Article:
At a recent hearing on HB 2576, Walter Elliott, Port of Kingston commissioner, made the bold statement “public records requests take 80 percent of our tax revenue”, and that the port had “almost nothing left” to spend on economic development. Nobody asked him for any clarification, leaving the impression that the port spends 80 percent of its revenue, or of its operating budget, on handling records requests.
That was extremely misleading. In fact, the Port of Kingston gets a very small portion of its revenue from taxes — about $190,000 out of a $3.2 million budget. Almost all of their revenue is from non-tax sources. And for them to claim that processing of public records requests left them with “almost nothing” intentionally obfuscated their situation to gain sympathy from legislators and convince them to “do something” — something that would make it more difficult for people to get access to their records through the Public Records Act.
Legislators should not fall for such sob stories, which they hear all too often. The Public Records Act is not broken. It works fine when agencies actually follow the rules and implement the tools already available to them under the law to manage their records request workload. Agencies need to stop complaining, do what the law already allows and move on.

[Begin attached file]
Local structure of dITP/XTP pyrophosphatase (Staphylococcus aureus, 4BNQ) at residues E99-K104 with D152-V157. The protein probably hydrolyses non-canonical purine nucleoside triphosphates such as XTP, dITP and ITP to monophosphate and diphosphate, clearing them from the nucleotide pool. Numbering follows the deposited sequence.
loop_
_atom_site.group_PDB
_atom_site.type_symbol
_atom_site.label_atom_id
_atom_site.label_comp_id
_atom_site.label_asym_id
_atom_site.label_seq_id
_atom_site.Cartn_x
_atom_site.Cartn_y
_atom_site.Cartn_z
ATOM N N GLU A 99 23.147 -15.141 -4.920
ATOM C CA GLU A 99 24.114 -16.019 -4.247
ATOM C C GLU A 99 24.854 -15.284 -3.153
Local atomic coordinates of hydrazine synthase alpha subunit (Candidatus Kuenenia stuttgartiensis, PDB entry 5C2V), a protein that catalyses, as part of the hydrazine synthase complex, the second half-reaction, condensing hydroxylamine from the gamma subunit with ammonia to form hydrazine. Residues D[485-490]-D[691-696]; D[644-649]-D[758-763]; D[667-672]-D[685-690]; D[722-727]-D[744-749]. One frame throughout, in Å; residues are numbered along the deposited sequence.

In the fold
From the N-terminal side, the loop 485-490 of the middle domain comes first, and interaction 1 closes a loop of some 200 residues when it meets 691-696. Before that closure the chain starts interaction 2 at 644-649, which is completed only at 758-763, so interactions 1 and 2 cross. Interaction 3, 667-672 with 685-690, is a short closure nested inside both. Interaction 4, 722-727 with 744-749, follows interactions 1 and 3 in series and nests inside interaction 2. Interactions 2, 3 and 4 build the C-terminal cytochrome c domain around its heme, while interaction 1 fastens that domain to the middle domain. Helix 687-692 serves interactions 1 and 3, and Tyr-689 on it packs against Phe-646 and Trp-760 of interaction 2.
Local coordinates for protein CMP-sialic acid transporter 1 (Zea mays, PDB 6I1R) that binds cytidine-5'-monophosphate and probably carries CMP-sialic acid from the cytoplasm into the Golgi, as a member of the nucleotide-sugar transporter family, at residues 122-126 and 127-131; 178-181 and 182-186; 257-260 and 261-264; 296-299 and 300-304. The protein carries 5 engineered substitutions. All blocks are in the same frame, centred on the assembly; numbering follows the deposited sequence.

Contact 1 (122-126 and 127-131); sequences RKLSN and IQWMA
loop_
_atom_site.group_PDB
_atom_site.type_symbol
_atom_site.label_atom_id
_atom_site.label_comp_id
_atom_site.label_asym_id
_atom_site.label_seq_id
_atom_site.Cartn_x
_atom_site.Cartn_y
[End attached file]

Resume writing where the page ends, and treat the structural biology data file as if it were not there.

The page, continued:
That’s what the City of Kirkland has done, and you don’t see them down in Olympia testifying that radical changes are needed to make it harder to request public records. On the contrary, when Kirkland received a massive public records request from Tim Clemans a few months ago, they didn’t panic and come to Olympia seeking relief. They just applied the rules and procedures they already had in place, added Clemans’ request to their work queue and started working on his first installment. When Clemans finally realized just how long it would take to get all the records he requested and how much work it would be to manually review them, he dropped the request. The system worked. It would have worked even if he hadn’t dropped the request, by breaking it into installments and delivering the records over time. Other agencies should follow Kirkland’s example.
If legislators want to “do something,” they should reject HB 2576, and instead add to the supplemental budget a small amount to cover the cost of convening a stakeholder group this summer. The group should be balanced between representatives of government and open government advocates, not unbalanced in favor of agency interests. The scope of the discussion must be open, so that it is not limited only to concerns raised by agencies; advocates for public records access must be allowed to raise concerns about agency practices as well.
Let’s have a conversation with all the stakeholders in the room, and not pass legislation developed in a government agency echo chamber.
— By Toby Nixon, Washington Coalition for Open Government.